I didn’t expect to love this book as much as I did. Again taking a leaf out of History’s book, it considers what might have happened had Adolf Hitler not been born and the impact on the rest of the world. It is an entertaining, fictional read, with our main character progressing from bumbling through life to changing the course of History rapidly, and each of the characters are very relatable.
 

To Kill A Mockingbird – Harper Lee

To Kill A Mockingbird.jpg
I’m glad I tackled this classic this year. It is a book that was available to study through school, though it wasn’t one I was ever fortunate enough to read there. I’m glad I took the plunge though, as it makes for provocative reading in terms of educating ourselves on the injustice of the system in place not all that long ago. Makes you think, huh.
 

The Green Mile – Stephen King

Green Mile
I have lost count of the number of excited rants I have had about this book, and I am not going to go into another one because we could be here all day! Again, as in with To Kill a Mockingbird, The Green Mile is a real eye-opener as to how segregated society was (and arguably, still is). I won’t get into it though. If you want to read more, check out my full review by clicking on the title.
 

IT – Stephen King

IT
This is the longest book I have read all year. Not only that, it captures your attention and stirs your imagination, wondering what could be so terrible as to haunt the town of Derry so brutally. The fact that a book can be so long and both 1) popular and 2) keep your attention throughout, says a lot about Stephen King’s writing. What a legend this man is.
 

2     The Way of Kings – Brandon Sanderson

The Way of Kings 2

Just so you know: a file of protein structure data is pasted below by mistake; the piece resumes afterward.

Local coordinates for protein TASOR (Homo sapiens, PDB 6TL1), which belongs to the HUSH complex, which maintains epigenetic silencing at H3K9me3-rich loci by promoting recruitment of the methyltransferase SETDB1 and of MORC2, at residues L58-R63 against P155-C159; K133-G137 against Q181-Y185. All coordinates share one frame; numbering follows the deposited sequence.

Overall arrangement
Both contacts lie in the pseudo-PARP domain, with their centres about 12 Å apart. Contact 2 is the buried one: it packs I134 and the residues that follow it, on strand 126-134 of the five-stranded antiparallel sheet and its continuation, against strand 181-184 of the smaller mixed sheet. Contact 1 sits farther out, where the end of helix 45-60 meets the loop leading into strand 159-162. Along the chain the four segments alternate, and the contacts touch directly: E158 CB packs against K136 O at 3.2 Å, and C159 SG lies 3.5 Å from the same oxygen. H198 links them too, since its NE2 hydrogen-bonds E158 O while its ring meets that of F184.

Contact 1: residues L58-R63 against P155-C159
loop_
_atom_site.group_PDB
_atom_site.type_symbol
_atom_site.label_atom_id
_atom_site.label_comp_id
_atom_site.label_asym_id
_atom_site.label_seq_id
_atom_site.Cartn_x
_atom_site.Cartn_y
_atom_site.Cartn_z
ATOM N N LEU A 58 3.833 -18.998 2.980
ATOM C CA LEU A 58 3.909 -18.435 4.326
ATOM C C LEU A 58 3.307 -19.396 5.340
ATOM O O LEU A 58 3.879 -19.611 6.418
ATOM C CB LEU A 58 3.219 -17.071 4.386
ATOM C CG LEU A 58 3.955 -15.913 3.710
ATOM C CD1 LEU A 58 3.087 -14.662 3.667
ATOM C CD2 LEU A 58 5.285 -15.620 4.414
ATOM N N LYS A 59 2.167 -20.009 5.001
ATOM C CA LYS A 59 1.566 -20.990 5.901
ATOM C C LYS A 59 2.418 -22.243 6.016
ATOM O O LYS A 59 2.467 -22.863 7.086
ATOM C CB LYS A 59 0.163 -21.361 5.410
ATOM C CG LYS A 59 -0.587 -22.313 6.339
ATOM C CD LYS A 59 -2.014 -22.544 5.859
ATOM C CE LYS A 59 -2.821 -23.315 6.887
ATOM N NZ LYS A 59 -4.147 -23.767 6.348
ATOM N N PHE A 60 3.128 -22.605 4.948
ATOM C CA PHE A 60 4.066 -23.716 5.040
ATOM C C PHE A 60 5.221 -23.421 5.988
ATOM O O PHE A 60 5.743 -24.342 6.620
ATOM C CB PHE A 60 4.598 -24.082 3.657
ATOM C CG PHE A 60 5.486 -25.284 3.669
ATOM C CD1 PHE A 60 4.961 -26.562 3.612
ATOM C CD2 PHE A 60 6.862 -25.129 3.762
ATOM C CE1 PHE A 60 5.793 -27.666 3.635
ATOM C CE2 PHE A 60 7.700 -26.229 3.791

If I have one regret about this book, it is that I haven’t picked it up sooner. I literally only started reading this in October and I can testify it promises to be a fantastic series! Book 3 0f 10, Oathbringer, has only just been released, so I am going to have to pace myself I think.
Who am I kidding, I am not going to pace myself at all…
 

1     Thank you for review requests!


Lastly, I want to say a HUGE thank you to all you independent authors that approached me with review requests this year. I am very humbled that each of you took the time to read my blog and chose to approach me for a review. I couldn’t possibly pick any one of these over the others as a favourite, as I have read such wonderful and diverse books, so I wanted to take the time to celebrate them all.
 
I truly have been able to read some fantastic books this year and I hope to have as much success next year. What have you been reading and absolutely loved? If you have any recommendations for next year I would love to hear them!!
Rebecca mono

Top Ten Tuesday -Books on the TBR

Hi guys!!
I thought with today’s post I would take the opportunity to share my Top Ten eagerly anticipated books that I will be reading next year!
 

Words of Radiance – Brandon Sanderson

Words of Radience
Goodreads
You know when you start a series, and you finish the first book and immediately just want to binge read the rest? Yup. This is one of those for me. Given that Sanderson is only so far as having released the third book (out of ten) of this series, I am going to have to pace myself.
 

The Alloy of Law – Brandon Sanderson

The Alloy of Law
Goodreads